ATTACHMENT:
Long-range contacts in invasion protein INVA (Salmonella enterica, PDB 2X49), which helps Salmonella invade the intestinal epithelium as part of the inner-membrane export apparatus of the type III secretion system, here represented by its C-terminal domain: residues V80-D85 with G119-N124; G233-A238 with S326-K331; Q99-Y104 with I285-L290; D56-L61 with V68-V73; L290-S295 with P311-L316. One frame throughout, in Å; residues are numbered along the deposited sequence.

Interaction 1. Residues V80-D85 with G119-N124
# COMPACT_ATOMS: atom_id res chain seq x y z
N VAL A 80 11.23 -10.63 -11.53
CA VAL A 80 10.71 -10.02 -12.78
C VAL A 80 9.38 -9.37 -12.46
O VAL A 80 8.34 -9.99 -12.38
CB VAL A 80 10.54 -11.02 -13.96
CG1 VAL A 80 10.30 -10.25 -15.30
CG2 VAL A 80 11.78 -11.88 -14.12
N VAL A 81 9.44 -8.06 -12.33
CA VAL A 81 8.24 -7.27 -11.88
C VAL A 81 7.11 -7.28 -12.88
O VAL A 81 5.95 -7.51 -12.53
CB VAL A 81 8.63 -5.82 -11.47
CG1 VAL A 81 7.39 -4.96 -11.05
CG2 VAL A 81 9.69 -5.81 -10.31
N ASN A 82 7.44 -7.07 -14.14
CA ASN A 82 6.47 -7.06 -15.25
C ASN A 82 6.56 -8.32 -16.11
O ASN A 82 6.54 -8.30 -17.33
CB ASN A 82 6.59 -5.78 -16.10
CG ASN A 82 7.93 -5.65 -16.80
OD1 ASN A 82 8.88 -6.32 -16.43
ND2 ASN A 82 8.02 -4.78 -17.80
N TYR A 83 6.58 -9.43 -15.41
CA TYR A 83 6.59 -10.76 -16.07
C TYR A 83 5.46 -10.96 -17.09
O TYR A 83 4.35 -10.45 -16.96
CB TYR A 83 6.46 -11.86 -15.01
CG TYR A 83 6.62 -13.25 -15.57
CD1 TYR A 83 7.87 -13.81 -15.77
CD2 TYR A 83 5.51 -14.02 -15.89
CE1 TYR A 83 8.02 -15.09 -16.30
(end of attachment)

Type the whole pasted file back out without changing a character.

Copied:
Long-range contacts in invasion protein INVA (Salmonella enterica, PDB 2X49), which helps Salmonella invade the intestinal epithelium as part of the inner-membrane export apparatus of the type III secretion system, here represented by its C-terminal domain: residues V80-D85 with G119-N124; G233-A238 with S326-K331; Q99-Y104 with I285-L290; D56-L61 with V68-V73; L290-S295 with P311-L316. One frame throughout, in Å; residues are numbered along the deposited sequence.

Interaction 1. Residues V80-D85 with G119-N124
# COMPACT_ATOMS: atom_id res chain seq x y z
N VAL A 80 11.23 -10.63 -11.53
CA VAL A 80 10.71 -10.02 -12.78
C VAL A 80 9.38 -9.37 -12.46
O VAL A 80 8.34 -9.99 -12.38
CB VAL A 80 10.54 -11.02 -13.96
CG1 VAL A 80 10.30 -10.25 -15.30
CG2 VAL A 80 11.78 -11.88 -14.12
N VAL A 81 9.44 -8.06 -12.33
CA VAL A 81 8.24 -7.27 -11.88
C VAL A 81 7.11 -7.28 -12.88
O VAL A 81 5.95 -7.51 -12.53
CB VAL A 81 8.63 -5.82 -11.47
CG1 VAL A 81 7.39 -4.96 -11.05
CG2 VAL A 81 9.69 -5.81 -10.31
N ASN A 82 7.44 -7.07 -14.14
CA ASN A 82 6.47 -7.06 -15.25
C ASN A 82 6.56 -8.32 -16.11
O ASN A 82 6.54 -8.30 -17.33
CB ASN A 82 6.59 -5.78 -16.10
CG ASN A 82 7.93 -5.65 -16.80
OD1 ASN A 82 8.88 -6.32 -16.43
ND2 ASN A 82 8.02 -4.78 -17.80
N TYR A 83 6.58 -9.43 -15.41
CA TYR A 83 6.59 -10.76 -16.07
C TYR A 83 5.46 -10.96 -17.09
O TYR A 83 4.35 -10.45 -16.96
CB TYR A 83 6.46 -11.86 -15.01
CG TYR A 83 6.62 -13.25 -15.57
CD1 TYR A 83 7.87 -13.81 -15.77
CD2 TYR A 83 5.51 -14.02 -15.89
CE1 TYR A 83 8.02 -15.09 -16.30